In Altaic, btw, the "M" is often /b/, and it's apparently widely believed that there must have been borrowing of pronouns between the three altaic families. And even so, it's only Mongolic that shows evidence of T - in Turkic and Tungusic it's a fricative (which, OK, could be derived from the plosive, but... again, shifting the parameters!).

Regarding the non-borrowability of pronouns: leaving aside the pronouns that have been borrowed, we also see processes of imitation, in which a pronoun in one language develops from within the language in a way that mirrors the pronoun of a neighbouring language. An example of this is the Finnish third person pronoun "hän", suspiciously similar to neighbouring Swedish "han", and not present in other Uralic languages, but not believed to have been directly borrowed.
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the phonologies and morphologies of Uralic and Eskimo-Aleut look more similar than one would expect from languages spoken so far away from each other

Except that both Uralic and Eskimo-Aleut can be assumed to have originated in eastern Siberia, which puts them pretty close together. PIE, on the other hand, was thousands of miles away at the other end of the continent at the time.

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PostPosted: Wed Aug 02, 2017 5:00 pm 
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I thought Proto-Uralic is native to Europe? There's evidence for both really. And Pre-Proto-Uralic could have migrated west towards the homeland of Proto-Uralic.

Also, with such broad terms, Afro-asiatic seems much more likely as a member than Siberian languages.

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PostPosted: Wed Aug 02, 2017 5:29 pm 
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Salmoneus wrote:
Well, for one thing, the M/T mass comparison doesn't even seem that convincing on the face of it. Take Eskimo-Aleut, for instance - where are the m/t pronouns? WALS lists Yupik as not having them. In Inuit, apparently, the first person subject marker is -unga with an indefinite object, and -agit and -ara with 2nd and 3rd person definite objects respectively.
I think the assumption is that the m/t/Ø paradigm in Eskimo-Aleut is reflected in the object markers, not the subject markers, whether because of sound change or perhaps due to their having been of an entirely different origin. They seem to also appear in the intranstive conjugation however, which is, in the singular, -unga/-utit/-uq for 1ps, 2ps, 3ps with sometimes an additional consonant before the /u/. I agree it's less than convincing, but I could easily imagine an older setup where the 1ps was *-umqa, and an even older system, perhaps, where the endings were monosyllabic -um/-ut/-u, the later extended suffixes having come from some type of agreement morpheme.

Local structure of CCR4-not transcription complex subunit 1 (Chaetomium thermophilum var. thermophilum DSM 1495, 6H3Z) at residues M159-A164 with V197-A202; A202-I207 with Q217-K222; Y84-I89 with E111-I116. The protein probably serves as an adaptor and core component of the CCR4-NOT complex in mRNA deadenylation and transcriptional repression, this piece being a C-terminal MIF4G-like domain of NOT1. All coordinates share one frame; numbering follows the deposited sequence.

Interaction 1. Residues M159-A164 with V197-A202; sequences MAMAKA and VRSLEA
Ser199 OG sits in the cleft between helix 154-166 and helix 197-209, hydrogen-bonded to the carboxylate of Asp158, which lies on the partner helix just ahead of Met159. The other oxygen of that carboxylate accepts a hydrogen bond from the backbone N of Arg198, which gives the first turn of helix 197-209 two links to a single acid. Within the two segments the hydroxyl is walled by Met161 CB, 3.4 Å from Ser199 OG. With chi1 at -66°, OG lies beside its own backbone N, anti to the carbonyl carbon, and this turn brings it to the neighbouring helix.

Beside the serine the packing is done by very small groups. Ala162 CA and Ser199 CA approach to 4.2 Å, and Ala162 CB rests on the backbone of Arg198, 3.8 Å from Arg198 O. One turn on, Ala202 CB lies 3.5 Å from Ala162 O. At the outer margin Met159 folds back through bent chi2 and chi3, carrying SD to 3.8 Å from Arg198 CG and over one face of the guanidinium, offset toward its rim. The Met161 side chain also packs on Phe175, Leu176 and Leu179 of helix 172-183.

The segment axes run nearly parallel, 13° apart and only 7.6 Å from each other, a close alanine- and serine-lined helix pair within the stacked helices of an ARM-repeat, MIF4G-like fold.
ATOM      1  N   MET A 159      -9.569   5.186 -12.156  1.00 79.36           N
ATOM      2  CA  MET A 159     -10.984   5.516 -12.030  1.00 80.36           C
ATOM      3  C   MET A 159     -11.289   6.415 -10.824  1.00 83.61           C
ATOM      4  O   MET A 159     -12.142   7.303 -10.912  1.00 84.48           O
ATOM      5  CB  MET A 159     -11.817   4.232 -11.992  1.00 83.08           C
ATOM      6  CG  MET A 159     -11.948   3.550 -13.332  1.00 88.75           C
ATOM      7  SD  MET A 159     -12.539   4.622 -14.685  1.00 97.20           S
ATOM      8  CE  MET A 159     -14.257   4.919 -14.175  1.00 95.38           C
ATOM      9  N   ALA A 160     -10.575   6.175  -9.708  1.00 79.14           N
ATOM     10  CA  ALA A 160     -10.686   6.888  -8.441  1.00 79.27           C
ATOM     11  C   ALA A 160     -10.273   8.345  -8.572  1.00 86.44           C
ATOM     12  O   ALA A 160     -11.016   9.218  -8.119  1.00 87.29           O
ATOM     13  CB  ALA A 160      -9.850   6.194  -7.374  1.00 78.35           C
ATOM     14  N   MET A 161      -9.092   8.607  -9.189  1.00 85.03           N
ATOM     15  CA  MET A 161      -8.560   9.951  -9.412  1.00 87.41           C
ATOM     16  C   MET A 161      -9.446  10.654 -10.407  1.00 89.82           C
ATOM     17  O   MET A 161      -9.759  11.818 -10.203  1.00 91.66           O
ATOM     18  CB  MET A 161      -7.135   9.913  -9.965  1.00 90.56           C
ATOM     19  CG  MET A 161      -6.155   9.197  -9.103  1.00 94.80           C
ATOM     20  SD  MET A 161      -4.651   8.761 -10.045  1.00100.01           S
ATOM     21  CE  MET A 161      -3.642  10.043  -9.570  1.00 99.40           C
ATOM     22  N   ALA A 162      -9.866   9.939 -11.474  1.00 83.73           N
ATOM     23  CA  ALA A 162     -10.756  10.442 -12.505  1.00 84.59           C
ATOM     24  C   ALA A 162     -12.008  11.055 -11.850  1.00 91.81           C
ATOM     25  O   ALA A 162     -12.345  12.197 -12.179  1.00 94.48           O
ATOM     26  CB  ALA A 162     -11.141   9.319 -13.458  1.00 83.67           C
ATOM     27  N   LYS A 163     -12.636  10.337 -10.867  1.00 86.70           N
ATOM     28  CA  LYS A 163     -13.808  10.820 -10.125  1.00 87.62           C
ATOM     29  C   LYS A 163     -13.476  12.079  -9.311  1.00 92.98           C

I think the part of the 1ps pronoun that means "me" is the -nga suffix, not the (variable) stem.

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PostPosted: Thu Aug 03, 2017 6:15 am 
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mèþru wrote:
I thought Proto-Uralic is native to Europe? There's evidence for both really. And Pre-Proto-Uralic could have migrated west towards the homeland of Proto-Uralic.

Proto-Uralic per se is believed to have been located on one or other side of the Urals, yes.

However, genetically we know that the overwhelming majority of Proto-Uralic speakers came from east asia, and did so at a time that would have been putting them in the proto-uralic homeland around the time of proto-uralic. This gives us three possible hypotheses:

1) The Pre-Uralic People migrated from the east, speaking Pre-Uralic Language, which developed into Proto-Uralic. They came to the Urheimat and divided into the Uralic groups we know today. In the Urheimat (or before), they encountered IE speakers and borrowed some words from them, particularly relating to technology and environmental terms that were new to them.